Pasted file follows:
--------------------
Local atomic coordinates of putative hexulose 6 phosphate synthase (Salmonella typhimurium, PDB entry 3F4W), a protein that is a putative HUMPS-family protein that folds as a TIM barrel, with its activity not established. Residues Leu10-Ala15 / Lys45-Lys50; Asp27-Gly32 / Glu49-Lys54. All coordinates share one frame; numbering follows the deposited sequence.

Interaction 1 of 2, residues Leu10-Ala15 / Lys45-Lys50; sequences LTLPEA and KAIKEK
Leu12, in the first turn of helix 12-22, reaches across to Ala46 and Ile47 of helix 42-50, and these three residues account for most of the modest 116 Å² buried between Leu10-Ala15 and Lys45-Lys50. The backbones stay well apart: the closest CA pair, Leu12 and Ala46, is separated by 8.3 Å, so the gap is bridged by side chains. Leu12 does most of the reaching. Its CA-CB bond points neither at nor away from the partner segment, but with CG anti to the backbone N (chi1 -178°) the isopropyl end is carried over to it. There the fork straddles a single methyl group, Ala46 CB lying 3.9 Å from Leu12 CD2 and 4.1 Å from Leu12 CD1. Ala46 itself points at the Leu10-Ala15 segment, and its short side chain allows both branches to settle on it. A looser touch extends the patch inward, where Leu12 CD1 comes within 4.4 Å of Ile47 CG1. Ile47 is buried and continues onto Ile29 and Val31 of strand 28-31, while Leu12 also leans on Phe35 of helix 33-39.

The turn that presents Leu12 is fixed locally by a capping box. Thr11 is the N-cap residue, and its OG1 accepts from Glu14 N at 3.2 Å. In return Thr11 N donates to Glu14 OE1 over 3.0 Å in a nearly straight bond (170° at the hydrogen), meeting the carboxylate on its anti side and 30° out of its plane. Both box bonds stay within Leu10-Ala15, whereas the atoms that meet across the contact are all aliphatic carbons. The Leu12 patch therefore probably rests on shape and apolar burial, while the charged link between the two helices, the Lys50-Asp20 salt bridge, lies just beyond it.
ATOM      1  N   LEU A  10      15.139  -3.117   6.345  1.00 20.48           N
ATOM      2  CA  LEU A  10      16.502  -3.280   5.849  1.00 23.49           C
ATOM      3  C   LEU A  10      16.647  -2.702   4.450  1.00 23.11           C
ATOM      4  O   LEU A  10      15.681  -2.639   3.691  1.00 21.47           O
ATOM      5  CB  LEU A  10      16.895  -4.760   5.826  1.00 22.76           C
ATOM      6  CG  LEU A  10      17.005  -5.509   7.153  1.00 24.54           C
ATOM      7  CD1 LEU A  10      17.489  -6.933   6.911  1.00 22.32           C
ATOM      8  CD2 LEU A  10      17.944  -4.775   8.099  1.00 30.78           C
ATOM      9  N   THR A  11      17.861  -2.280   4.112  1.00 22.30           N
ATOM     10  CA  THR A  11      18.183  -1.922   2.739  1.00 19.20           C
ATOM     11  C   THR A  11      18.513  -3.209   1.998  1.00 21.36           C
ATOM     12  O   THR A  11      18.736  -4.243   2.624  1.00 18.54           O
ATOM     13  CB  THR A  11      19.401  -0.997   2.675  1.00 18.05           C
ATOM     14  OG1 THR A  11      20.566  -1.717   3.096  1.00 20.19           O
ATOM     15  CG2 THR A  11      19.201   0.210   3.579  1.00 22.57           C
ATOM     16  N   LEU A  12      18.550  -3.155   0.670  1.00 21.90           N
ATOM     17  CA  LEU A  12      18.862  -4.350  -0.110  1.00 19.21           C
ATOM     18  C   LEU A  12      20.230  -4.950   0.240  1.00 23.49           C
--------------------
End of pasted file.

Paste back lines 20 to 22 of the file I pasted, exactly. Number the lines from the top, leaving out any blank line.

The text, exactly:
ATOM     16  N   LEU A  12      18.550  -3.155   0.670  1.00 21.90           N
ATOM     17  CA  LEU A  12      18.862  -4.350  -0.110  1.00 19.21           C
ATOM     18  C   LEU A  12      20.230  -4.950   0.240  1.00 23.49           C